Processors suitable for the execution of a computer program include, by way of example, both general and special purpose microprocessors, and any one or more processors of any kind of digital computer. Generally, a processor will receive instructions and data from a read only memory or a random access memory or both. Elements of a computer can include a processor for performing instructions and one or more memory devices for storing instructions and data. Generally, a computer will also include, or be operatively coupled to receive data from or transfer data to, or both, one or more mass storage devices for storing data, e.g., magnetic, magneto optical disks, or optical disks. However, a computer need not have such devices. Moreover, a computer can be embedded in another device, e.g., a mobile telephone, a personal digital assistant (PDA), a mobile audio player, a Global Positioning System (GPS) receiver, to name just a few. Computer readable media suitable for storing computer program instructions and data include all forms of non-volatile memory, media and memory devices, including by way of example semiconductor memory devices, e.g., EPROM, EEPROM, and flash memory devices; magnetic disks, e.g., internal hard disks or removable disks; magneto optical disks; and CD ROM and DVD-ROM disks. The processor and the memory can be supplemented by, or incorporated in, special purpose logic circuitry.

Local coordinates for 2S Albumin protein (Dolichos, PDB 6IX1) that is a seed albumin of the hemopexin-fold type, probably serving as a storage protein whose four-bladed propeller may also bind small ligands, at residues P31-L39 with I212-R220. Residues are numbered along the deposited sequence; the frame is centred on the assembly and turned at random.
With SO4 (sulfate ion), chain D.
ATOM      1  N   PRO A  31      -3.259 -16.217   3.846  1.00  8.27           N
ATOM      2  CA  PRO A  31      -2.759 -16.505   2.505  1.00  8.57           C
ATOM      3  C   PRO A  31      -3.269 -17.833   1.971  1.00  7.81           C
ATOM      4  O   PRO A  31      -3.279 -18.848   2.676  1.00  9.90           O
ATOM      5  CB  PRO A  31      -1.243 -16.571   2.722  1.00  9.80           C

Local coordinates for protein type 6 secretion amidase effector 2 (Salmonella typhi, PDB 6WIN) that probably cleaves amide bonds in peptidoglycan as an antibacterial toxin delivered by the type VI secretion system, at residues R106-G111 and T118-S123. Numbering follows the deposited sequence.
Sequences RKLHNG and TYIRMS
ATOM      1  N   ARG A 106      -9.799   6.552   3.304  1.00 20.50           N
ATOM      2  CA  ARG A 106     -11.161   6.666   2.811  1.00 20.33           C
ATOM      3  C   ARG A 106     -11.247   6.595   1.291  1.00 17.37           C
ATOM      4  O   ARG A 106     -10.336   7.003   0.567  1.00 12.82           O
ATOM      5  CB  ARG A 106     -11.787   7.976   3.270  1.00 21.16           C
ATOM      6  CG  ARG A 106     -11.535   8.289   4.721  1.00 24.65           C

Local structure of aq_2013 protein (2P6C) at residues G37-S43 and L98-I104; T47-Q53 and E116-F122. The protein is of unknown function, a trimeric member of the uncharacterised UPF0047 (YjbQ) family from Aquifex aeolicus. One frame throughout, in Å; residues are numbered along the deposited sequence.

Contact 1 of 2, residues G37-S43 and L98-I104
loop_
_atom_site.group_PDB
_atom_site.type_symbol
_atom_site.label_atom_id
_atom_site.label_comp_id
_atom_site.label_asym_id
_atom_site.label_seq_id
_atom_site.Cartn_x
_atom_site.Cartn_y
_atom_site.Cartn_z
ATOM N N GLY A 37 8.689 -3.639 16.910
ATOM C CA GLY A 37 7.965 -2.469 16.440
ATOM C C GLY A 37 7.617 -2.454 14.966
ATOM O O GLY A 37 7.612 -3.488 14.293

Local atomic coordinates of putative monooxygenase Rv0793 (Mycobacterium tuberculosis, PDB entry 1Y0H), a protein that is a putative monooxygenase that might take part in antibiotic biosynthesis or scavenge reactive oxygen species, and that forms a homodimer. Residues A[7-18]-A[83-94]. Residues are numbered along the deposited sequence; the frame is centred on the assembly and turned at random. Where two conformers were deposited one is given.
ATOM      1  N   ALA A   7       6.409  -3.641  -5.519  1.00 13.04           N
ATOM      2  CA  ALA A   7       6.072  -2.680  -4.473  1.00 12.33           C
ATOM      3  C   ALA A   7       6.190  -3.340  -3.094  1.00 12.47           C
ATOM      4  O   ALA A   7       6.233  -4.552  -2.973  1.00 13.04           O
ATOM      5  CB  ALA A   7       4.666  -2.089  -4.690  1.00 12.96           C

To provide for interaction with a user, implementations of the present disclosure can be implemented on a computer having a display device, e.g., a CRT (cathode ray tube) or LCD (liquid crystal display) monitor, for displaying information to the user and a keyboard and a pointing device, e.g., a mouse or a trackball, by which the user can provide input to the computer. Other kinds of devices can be used to provide for interaction with a user as well; for example, feedback provided to the user can be any form of sensory feedback, e.g., visual feedback, auditory feedback, or tactile feedback; and input from the user can be received in any form, including acoustic, speech, or tactile input.